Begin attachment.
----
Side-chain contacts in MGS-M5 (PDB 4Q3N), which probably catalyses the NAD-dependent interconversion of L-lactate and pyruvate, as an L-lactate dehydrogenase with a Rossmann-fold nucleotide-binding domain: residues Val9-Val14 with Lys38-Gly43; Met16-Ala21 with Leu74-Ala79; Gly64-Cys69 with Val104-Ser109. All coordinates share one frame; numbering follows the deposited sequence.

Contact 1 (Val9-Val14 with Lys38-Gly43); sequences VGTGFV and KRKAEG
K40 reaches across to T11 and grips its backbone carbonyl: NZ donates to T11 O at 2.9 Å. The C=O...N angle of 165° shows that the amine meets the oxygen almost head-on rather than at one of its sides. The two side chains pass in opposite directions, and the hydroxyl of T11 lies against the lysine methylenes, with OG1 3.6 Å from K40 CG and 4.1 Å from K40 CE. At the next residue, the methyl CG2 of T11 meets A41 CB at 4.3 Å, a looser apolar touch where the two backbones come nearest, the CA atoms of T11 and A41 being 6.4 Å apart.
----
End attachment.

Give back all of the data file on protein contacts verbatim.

Side-chain contacts in MGS-M5 (PDB 4Q3N), which probably catalyses the NAD-dependent interconversion of L-lactate and pyruvate, as an L-lactate dehydrogenase with a Rossmann-fold nucleotide-binding domain: residues Val9-Val14 with Lys38-Gly43; Met16-Ala21 with Leu74-Ala79; Gly64-Cys69 with Val104-Ser109. All coordinates share one frame; numbering follows the deposited sequence.

Contact 1 (Val9-Val14 with Lys38-Gly43); sequences VGTGFV and KRKAEG
K40 reaches across to T11 and grips its backbone carbonyl: NZ donates to T11 O at 2.9 Å. The C=O...N angle of 165° shows that the amine meets the oxygen almost head-on rather than at one of its sides. The two side chains pass in opposite directions, and the hydroxyl of T11 lies against the lysine methylenes, with OG1 3.6 Å from K40 CG and 4.1 Å from K40 CE. At the next residue, the methyl CG2 of T11 meets A41 CB at 4.3 Å, a looser apolar touch where the two backbones come nearest, the CA atoms of T11 and A41 being 6.4 Å apart.